There is distress among home owners. Home loan tenors have shot up rapidly in the last year. We enjoyed two years of rates as low as 6.40. But such has been the inflation that barely three quarters later, many borrowers are now paying upwards of 9 per cent.
As a result, home loan tenors have shot up dramatically. Given the inflation rate, it’s quite possible a 20-year loan taken in 2020 has become a 30- or 35-year one now.
While the RBI pausing the repo rate at 6.50 comes as a relief, unless rates fall, these tenor extensions will stick. Therefore, borrowers must now examine options. And one option is refinancing to a loan with a low interest rate spread.
What are spreads?
The repo is at 6.50 today. What you pay over and above this rate is effectively your home loan interest rate spread. For example, if your home loan rate is 9.50, you’re paying a spread of 3.00 over the repo. If you’ve been a good borrower paying your EMIs on time, 3.0 is too high today. Why? An interesting trend is playing out.
While interest rates have risen rapidly, spreads have been falling since 2020.
In March 2020, home loan spreads were around 2.75 and 3.50. With the repo at 5.15, this implied home loan rates of 7.90 to 8.65. By 2022, the lowest spreads had fallen to 2.40 with the repo at 4.0.
And in April 2023, we’re seeing spreads as low as 1.90 with the repo at 6.50. The opportunity for borrowers, therefore, is to refinance to a lender giving them a lower rate and a lower spread.
This could help drive huge savings over the course of the loan — potentially tens of lakhs if there’s substantial time left in the loan.
Why they matter
Since 2019, home loan pricing dynamics have changed. Following the RBI’s instructions, banks started benchmarking their home loan rates to the repo rate. Banks were free to set their spread. But the spread must be constant through the duration of the loan.
The only time the spreads rise is if the borrower’s credit score declines. This means that if you lock into a spread of 2.0 today, it must stay that way till the end. Your home loan rate will then change in lockstep with the repo rate once a quarter.
So, if the repo were to return to 5.0 in the future, your loan rate with a spread of 2.0 will be 7.0. An automatic fall in your rate would mean your loan tenor would get shorter, accelerating your journey out of debt.
Difference in spreads
If lenders hadn’t cut their spreads from 2020 levels, we’d be seeing home loans priced at around 10.00, which would have had a profound negative effect on the housing market. But the lowest rates today are around 8.50. Some borrowers reveal they’ve been offered as low as 8.35.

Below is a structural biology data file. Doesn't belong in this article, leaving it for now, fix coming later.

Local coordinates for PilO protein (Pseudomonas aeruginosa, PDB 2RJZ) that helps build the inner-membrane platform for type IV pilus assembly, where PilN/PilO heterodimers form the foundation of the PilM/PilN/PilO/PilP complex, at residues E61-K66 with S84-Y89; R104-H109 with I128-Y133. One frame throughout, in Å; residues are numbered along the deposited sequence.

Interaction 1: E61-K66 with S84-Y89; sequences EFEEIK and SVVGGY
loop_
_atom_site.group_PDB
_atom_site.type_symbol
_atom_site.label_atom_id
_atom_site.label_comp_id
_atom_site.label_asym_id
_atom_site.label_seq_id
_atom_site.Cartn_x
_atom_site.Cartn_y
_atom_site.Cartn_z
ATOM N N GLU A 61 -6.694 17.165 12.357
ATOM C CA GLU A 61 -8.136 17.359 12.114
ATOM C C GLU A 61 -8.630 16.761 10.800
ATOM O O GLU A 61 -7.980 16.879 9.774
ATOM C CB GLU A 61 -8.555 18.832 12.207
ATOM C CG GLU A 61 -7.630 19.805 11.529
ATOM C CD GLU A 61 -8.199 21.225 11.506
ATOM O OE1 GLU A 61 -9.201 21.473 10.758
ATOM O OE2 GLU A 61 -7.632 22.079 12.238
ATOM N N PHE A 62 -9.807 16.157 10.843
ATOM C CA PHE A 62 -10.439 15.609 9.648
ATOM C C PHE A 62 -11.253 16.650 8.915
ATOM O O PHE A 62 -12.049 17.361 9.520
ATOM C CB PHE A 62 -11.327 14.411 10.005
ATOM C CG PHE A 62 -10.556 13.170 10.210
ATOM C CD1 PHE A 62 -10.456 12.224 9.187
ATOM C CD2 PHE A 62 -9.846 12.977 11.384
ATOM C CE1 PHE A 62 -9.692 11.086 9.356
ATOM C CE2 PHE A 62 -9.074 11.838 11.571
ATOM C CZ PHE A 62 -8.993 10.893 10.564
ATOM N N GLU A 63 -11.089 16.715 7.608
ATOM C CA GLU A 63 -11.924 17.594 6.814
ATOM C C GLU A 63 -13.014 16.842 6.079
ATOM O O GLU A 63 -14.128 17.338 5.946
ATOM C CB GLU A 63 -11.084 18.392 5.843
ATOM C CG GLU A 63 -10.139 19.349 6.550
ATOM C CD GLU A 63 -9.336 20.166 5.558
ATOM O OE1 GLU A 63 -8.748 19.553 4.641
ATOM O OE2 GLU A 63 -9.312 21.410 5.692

As a result, the spreads on new loans are significantly lower than those on outstanding loans. As pointed out earlier, it was common for home loans to be priced 3-4 percentage points above the repo before 2020.
Hence, older borrowers are at a slight disadvantage to new borrowers who’re paying lower spreads.
If the repo falls 1 percentage point to 5.50 in the future, an 8.50 loan would go to 7.50, but a 9.50 loan would go to only 8.50.
What’s the solution to this?
Borrowers with bank loans linked to older benchmarks such as base rate or MCLR have the option to convert their loans to a repo-linked one.
Whenever the repo rate rises, their loan rates will be updated by an equal measure within a quarter. The process for refinancing with your own lender is normally simple. A visit to the branch and a small processing fee should do it.
Borrowers also have the option to transfer their loan balance to another lender offering them better terms. This normally has more paperwork and higher costs — typically around 1 per cent of the loan, all put together. The refinance works best if the borrower gets a lower rate — ideally 50 or more basis points lower.
Who gets lowest rates?
To get a low spread, you need a low interest rate. And the lowest rates are conditional. If you have a credit score of 750 or more, have stable income, your loan payments are on time, you have a good chance of getting the lowest rates.
Additionally, having an ongoing relationship with the lender (such as a salary account), being a woman, or being employed by a blue-chip company could help shave off a few more basis points off your rate. If you don’t check all these boxes, your spreads—and your rate—will nudge higher.
Borrowers with good credit scores but paying high spreads must negotiate better terms with their lender. Given the inflationary times we’re in, it’s important to take these steps and ensure savings anywhere you can.
The writer is CEO, BankBazaar.com